... and Jagmeet Singh too, but we already knew that.
Let's cut right to the chase: at some point we will have to realize that the Green Party of Canada may be a threat to its rivals in the general election coming next fall.
Last night's by-election win in Nanaimo-Ladysmith for the Greens did not necessarily come as a surprise, as the latest 338Canada projection had the Greens projected in first place, but Nanaimo-Ladysmith was forecasted as a toss-up - and last night's results for the Greens shows they were significantly underestimated in the model.
Consider the following graph. The coloured bars show the latest projection in Nanaimo-Ladysmith for the main parties and the black dots, the actual by-election results as of this morning.
First, let's start with the NDP and Conservatives: the results for both parties lie within the model's confidence intervals, but the NDP was projected higher than the CPC. The Conservatives were thus modestly underestimated and the NDP, overestimated.
This is awful news for the NDP, which not only loses the district it had won easily in 2016, but loses ground once again in a by-election. Four years ago, NDP MP Sheila Malcolmson had won Nanaimo-Ladysmith by a significant margin of seven thousand votes. Last night, the NDP was almost 6000 votes behind the Greens (and in third place behind the Conservatives).
How difficult has it been for the NDP since the 2015 general election? There have been in total 18 by-elections in the current 42nd legislature. The NDP has managed to lose ground, compared to its 2015 result, in 16 of them. [The exceptions were Ottawa-Vanier (which was easily won by the Liberals) and Burnaby-South, where NDP leader Jagmeet Singh was elected last February.]
We have seen in recent polling the Green Party of Canada and the NDP in a statistical tie in parts of the country. Last night's result was plausibly not just an isolated bump-on-the-road incident for the NDP.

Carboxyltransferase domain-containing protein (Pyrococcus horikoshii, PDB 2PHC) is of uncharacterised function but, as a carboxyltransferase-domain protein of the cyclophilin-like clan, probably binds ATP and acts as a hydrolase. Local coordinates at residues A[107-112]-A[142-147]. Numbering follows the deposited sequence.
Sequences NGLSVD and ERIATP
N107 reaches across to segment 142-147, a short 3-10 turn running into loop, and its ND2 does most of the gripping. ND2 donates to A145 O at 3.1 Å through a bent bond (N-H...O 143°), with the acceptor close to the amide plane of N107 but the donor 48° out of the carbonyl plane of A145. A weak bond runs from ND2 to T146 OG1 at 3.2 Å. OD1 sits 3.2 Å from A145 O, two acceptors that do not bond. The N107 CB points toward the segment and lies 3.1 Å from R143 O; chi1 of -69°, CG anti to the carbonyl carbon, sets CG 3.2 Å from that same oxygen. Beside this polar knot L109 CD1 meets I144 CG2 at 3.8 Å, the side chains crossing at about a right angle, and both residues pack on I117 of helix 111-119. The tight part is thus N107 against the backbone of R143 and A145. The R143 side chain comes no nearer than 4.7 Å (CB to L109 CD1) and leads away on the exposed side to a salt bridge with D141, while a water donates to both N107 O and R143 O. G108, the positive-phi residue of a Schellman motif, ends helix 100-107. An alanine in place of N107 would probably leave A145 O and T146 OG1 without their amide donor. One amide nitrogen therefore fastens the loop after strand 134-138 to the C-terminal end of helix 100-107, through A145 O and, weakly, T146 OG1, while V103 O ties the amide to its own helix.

One wonders how much patience NDPers will have with Mr. Singh after October 21st should bad results continue to pile up.
Secondly, let's take a look at the Greens and Liberals. Green candidate Paul Manly won last night's contest with a little over 37% of the popular vote, a result which lies just above the 338 projection's superior confidence interval of 35.6% (see graph above). In terms of actual votes, Mr. Manly received a little over fifteen thousand votes, about a thousand more than in the 2015 general election - which means the Green Party has actually increased its pool of voters in the region.
And for the Liberals? To be fair, the LPC was not expected to win Nanaimo-Ladysmith - the 338 projection had the Liberals in fourth place and winning the district in less than 1% of simulations. Nevertheless, this dismal result (only 4,700 votes and 11% compared to 16,700 votes and 23.5% in 2015) cannot be good news for Justin Trudeau.
What should we remember from last night's by-election?
Many observers (not excluding myself) tend to give way too much importance to by-elections, when in fact they generally are poor barometers of the mood of the national electorate. Hyperlocal effects, the most recent news cycle, and local candidates all tend to add more noise to the system, which impedes us to see it for what it truly is: a local election.
However, we already knew, from months of polling and repetitive poor by-election results, that the NDP had been losing ground among voters - even in what we perceived as highly favorable NDP districts. However, it is no doubt the Liberals who come out of last night's as the biggest losers, for it was not just a regular loss: the Liberals could not take advantage of a weak NDP, and let a small party - whose platform treads on the very ground the Liberals have tried to re-brand themselves with - win and take what will be perceived as "momentum".
Indeed, it appears Liberals strategists have tried to use new and fresh environmental policies to contrast themselves from Conservatives - seeking, perhaps rightly so, that the environment was the CPC's Achilles' heel.
They surely had not expected the Green Party to, potentially at least, spoil their plan. The Liberals will probably have to find a new ballot box issue before next fall.
Philippe J. Fournier is the creator of Qc125 and 338Canada. He teaches physics and astronomy at Cégep de Saint-Laurent in Montreal. For information or media request, please write to info@Qc125.com.
Philippe J. Fournier est le créateur de Qc125 et 338Canada. Il est professeur de physique et d'astronomie au Cégep de Saint-Laurent à Montréal. Pour toute information ou pour une demande d'entrevue médiatique, écrivez à info@Qc125.com.